Instead, offer the almost-standard "Please click on the link in the email we sent to blahblah@goo.com to verify your address." approach.

If you want to create email addresses, then you can write your own rules on what can be a part of the email component; and they can be a subset of the official allowed chars in the RFC.

For example, a conservative rule (that doesn't use regular expressions):

allowed_chars = [string.digits+string.letters+'-']

if len([x in user_input if x not in allowed_chars]):
   print 'Sorry, invalid characters'
   if user_input[0] in string.digits+'-':
      print 'Cannot start with a number or `-`'
      if check_if_already_exists(user_input):
         print 'Sorry, already taken'
         print 'Congratulations!'
share|improve this answer
thats one of my favorite quotes... – Joran Beasley Sep 10 '12 at 5:05
This is for creation of an email account, not for verification – DanH Sep 10 '12 at 5:08
then you can write your own rules about what is not allowed in a nice short easy regex... no need for that monster... – Joran Beasley Sep 10 '12 at 5:09
Yes I think that's the way to go, so many of those characters we could justifiably deny in the name of simplicity. – DanH Sep 10 '12 at 5:11
or probably better invalid_chars_re = "[^?@#]*" and just disallow specific chars rather than allowing a whole bunch... – Joran Beasley Sep 10 '12 at 5:20

I'm still new to Django and Python, but why reinvent the wheel and maintain your own regex? If, apart from wanting users to enter only the local portion of their email address, you're happy with Django's built-in EmailField, you can subclass it quite easily and tweak the validation logic a bit:

DOMAIN_NAME = u'foo.com'

class LocalEmailField(models.EmailField):
    def clean(local_part):
        whole_address = '%s@%s' % (local_part, DOMAIN_NAME)
        clean_address = super(LocalEmailField, self).clean(whole_address)
        # Can do more checking here if necessary
        clean_local, at_sign, clean_domain = clean_address.rpartition('@')
        return clean_local

Have you looked at the documentation for Form and Field Validation and the .clean() method?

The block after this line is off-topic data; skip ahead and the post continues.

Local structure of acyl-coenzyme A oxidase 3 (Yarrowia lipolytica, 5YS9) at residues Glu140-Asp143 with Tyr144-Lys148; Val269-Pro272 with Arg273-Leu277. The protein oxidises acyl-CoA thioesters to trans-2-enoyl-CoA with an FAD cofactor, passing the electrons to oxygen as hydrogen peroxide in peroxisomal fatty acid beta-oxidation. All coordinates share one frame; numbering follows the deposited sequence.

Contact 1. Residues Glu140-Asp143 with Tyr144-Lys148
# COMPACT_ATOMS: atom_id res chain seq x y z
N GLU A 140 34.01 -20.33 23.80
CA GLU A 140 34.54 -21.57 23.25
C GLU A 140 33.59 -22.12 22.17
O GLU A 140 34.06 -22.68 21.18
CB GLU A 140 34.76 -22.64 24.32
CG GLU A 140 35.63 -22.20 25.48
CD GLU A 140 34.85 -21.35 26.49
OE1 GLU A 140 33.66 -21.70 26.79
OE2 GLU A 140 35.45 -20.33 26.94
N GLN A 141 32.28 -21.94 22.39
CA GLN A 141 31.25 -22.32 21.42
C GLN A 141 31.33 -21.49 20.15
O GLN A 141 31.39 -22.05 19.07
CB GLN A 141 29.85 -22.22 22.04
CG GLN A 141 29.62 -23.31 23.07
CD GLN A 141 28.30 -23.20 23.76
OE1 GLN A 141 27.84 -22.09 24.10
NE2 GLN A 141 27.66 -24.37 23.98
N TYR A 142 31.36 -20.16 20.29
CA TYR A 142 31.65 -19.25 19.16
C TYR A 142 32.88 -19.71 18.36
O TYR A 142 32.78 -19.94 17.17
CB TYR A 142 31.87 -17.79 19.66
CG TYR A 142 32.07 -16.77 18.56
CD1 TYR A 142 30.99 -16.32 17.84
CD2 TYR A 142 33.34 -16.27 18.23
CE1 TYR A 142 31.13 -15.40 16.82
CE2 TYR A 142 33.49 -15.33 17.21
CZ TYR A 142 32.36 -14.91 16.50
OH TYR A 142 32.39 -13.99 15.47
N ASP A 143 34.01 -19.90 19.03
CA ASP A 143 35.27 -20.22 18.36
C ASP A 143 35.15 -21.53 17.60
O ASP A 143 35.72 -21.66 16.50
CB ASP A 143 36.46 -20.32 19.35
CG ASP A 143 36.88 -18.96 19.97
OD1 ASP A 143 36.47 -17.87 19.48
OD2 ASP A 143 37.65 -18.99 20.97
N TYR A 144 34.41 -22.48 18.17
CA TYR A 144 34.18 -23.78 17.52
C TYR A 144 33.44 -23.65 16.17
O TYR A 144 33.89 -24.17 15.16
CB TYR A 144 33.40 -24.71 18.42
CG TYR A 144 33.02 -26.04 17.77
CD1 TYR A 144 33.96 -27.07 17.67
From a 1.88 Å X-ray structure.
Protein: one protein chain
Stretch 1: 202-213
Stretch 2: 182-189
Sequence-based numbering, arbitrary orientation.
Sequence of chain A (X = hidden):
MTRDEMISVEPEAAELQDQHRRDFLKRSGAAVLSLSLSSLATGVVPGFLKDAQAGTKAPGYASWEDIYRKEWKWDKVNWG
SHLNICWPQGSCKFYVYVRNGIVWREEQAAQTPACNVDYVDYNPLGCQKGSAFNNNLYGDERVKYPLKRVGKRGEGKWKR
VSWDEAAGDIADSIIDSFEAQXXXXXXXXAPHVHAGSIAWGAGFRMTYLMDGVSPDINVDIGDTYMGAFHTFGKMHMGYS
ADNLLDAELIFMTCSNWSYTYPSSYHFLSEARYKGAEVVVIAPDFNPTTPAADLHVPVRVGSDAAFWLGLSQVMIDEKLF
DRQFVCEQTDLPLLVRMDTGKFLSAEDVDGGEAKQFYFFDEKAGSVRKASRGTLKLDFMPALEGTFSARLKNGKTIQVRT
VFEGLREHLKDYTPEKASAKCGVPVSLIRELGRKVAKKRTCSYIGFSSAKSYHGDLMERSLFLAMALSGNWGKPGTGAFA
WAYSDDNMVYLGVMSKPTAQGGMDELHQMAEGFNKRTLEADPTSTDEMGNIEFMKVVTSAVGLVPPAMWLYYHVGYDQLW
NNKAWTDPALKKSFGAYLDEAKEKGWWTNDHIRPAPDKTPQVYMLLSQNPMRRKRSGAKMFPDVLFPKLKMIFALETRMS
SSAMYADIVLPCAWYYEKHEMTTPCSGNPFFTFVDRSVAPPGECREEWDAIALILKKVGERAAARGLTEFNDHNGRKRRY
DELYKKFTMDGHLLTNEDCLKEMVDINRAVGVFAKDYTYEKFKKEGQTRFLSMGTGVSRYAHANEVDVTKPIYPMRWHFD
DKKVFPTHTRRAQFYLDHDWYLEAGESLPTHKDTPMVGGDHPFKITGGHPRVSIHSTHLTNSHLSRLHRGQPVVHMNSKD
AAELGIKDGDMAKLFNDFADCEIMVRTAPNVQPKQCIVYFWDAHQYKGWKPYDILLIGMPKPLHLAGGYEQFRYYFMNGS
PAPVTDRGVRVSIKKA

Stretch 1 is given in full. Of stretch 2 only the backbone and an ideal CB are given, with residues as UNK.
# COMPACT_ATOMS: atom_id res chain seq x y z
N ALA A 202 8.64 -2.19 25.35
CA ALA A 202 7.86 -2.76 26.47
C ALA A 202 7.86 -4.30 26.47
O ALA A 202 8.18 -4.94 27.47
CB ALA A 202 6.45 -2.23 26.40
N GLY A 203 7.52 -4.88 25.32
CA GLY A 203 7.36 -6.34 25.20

share|improve this answer
It seems many people are missing the requirement of the custom Field, that is, it is only for inputting the username section of the desired email address, for instance in, USER@DOMAIN.COM, the user would only enter USER. You're right though I should look into the field validation and get my head around the clean method more :) – DanH Sep 10 '12 at 6:43
Unless I'm missing something important, this should meet your requirements exactly. Rather than jumping through hoops to define exactly what constitutes a valid username, though, it takes the (to me) simpler approach of accepting USER as form input, appending @DOMAIN.COM, validating the whole address using Django's built-in fields, and then returning USER. – akshayshah Sep 10 '12 at 7:03

If you want to do it 100% correctly with regex, you need to use an engine with some form of extended regex which allow matching nested parentheses.

Python's default engine does not allow this, so you're better off compromising with a very simple (permissive) regex.

share|improve this answer
regex by definition cant match nested anything... you would need a stack for that(or some form of memory) ... is there any python regex module that can match nested items? – Joran Beasley Sep 10 '12 at 5:18
Do you really need to match up parentheses to know if it's a valid address? – Mu Mind Sep 10 '12 at 5:24
@JoranBeasley: Yes, by 'extended regex' I'm referring to .NET or Perl-like engines that allow you to do this. I'm not sure if there's a PCRE-like interface for Python regex? – Porges Sep 10 '12 at 5:54
OK I just wasnt aware of any and like to stay on top of stuff like that :) – Joran Beasley Sep 10 '12 at 5:55